Credit Suisse’s Sami Badri: Software-Defined Network Fabric Making Colocation Adoption Dramatically Easier
by Josh Anderson
CAMBRIDGE, MA — Sami Badri is a senior analyst at Credit Suisse responsible for the firm’s coverage of the Communications Infrastructure sector, including data centers, towers, and Internet fiber/infrastructure. Mr. Badri joined Credit Suisse in 2013 and joined the equity research department in 2014 as a research associate in the technology, media, and telecommunications group. Sami provided the keynote address at CapRE’s New England Data Center Summit on December 12, 2017: The State of the Data Center Industry, Current Demand Levels and the Evolving Types of Supply (Cloud vs Enterprise). The story below covers part of Badri’s presentation, focusing on one of three major enablers that will drive the 2018 data center market – cloud on-ramps.
At CapRE’s recent New England Data Center Summit, Sami Badri posited that there are three “buckets” of enablers that will drive the acceleration of the data center market in 2018. The first is cloud on-ramps, which we covered in a previous Insider Report. The second key theme to watch out for in 2018 is something called scaled software-defined networking fabric.
“The easiest way I can really describe a software-defined networking fabric is that they’re similar to a cloud on-ramp as far as what they’re doing,” began Badri. “They’re entering a data center, they’re setting up shop with one or two different cabinets, they’re interconnecting other enterprise customers into them. But the real key here is that the networking fabrics tend to have a very neutral approach to who they decide to serve and what market they decide to penetrate.”
According to Badri, the sweet spot seems to be between three and four different software-defined networking on-ramps per market. “That’s actually a very healthy level,” Badri said. “You can see the rest of the industry peers are in the same range. That’s done on purpose, because a lot of different enterprises will decide to deploy into one or two different facilities per market. So let’s call it the “four sniper shot approach” – that’s what these guys are doing and it’s a very effective strategy.”
Badri says that if you’ve worked with these companies over time, you’ll notice that one of the thing they market very clearly to their customers is that they have Megaport, Packet Fabric, or Console Connect in their data centers. “What these companies do, is instead of an enterprise like CreditSuisse hiring someone who is very good at network or software engineering, and specifically networking combined, all that they have to do is hire Megaport to just connect all of the networks together,” he said. “They’ve generally done this at scale locally, in multiple locations per market. So they’re making the ease of entry to adopt colocation dramatically easier.”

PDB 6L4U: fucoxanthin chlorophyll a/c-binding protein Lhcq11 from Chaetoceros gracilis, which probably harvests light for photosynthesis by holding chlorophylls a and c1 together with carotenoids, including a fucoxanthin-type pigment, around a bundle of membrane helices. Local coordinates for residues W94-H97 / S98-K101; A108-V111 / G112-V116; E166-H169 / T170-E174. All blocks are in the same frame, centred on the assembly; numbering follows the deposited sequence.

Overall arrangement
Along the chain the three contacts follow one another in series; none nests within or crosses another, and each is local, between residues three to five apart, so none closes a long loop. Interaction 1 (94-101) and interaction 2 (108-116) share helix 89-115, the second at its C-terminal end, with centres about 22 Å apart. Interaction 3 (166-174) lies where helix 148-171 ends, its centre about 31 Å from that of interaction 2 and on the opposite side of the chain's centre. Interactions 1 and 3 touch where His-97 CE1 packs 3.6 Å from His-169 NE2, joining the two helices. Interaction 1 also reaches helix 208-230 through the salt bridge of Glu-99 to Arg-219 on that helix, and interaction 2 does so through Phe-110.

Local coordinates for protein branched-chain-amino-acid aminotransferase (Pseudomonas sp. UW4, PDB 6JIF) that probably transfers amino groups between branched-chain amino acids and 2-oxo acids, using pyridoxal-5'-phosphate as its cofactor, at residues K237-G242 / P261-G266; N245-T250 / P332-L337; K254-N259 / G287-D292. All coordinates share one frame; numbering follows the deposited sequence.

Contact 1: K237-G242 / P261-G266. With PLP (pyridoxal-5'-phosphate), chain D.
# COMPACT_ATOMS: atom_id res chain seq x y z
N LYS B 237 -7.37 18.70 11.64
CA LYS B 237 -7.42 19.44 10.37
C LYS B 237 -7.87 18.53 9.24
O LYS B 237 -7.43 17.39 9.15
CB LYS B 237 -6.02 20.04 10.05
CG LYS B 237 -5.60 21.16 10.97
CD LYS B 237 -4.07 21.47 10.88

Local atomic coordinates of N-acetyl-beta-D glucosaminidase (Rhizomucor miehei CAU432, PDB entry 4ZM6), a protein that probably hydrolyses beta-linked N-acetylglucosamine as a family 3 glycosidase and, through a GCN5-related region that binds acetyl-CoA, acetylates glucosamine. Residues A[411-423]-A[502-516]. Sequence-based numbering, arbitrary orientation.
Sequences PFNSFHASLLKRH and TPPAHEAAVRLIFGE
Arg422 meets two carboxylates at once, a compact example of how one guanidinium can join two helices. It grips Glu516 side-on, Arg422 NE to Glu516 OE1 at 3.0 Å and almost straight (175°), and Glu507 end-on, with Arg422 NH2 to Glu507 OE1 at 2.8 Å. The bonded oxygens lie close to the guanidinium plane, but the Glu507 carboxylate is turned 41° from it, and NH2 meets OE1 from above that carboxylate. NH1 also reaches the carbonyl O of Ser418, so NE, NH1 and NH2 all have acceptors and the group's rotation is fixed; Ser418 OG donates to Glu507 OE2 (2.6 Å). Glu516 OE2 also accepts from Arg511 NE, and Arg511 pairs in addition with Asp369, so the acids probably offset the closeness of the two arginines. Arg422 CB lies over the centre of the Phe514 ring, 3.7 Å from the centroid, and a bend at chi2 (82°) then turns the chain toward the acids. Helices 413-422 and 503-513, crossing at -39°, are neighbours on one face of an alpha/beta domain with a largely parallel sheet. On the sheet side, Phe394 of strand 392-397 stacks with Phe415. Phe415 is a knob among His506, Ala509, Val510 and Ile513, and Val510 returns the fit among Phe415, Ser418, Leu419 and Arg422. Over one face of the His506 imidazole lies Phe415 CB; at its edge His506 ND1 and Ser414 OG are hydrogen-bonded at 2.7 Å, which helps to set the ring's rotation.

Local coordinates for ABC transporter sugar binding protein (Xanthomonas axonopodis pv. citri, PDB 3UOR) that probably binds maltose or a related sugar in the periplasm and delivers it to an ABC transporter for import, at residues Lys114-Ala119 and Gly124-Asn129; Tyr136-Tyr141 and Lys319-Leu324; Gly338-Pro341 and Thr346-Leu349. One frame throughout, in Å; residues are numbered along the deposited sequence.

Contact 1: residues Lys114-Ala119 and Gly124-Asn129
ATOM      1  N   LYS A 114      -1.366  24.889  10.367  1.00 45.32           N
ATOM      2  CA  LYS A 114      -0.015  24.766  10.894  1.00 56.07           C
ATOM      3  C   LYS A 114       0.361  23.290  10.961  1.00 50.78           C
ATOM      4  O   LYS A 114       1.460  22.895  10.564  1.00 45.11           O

MegaPort essentially now has 165 data center locations, Badri revealed. “That is a 1.6x multiplier over the prior year,” he explained. “But if you look at the revenue they’re able to generate from this, and the number of actual services, you’re looking at a meaningfully higher 2.5 multiplier. The reason that the multiplier is accelerating is because enterprises realize what these guys can do, how many markets they’re located in. And this essentially helps colocation providers like the Iron Mountains of the world, the Digital Realtys of the world, the Equinixes of the world, to sell more capacity. Because they have MegaPort in their facilities. They have Google Cloud on-ramps in their facilities.”
Badri then said that this is a dynamic that has just recently started to evolve and is accelerating now. “If you look at the fundamentals of MegaPort – a publicly traded company – they’ve been able to triple revenues while doubling capacity across many fronts,” he explained. “That’s actually very difficult to do as a technology company in general, and this is a company that is tailored specifically to the multi-tenant data center market.
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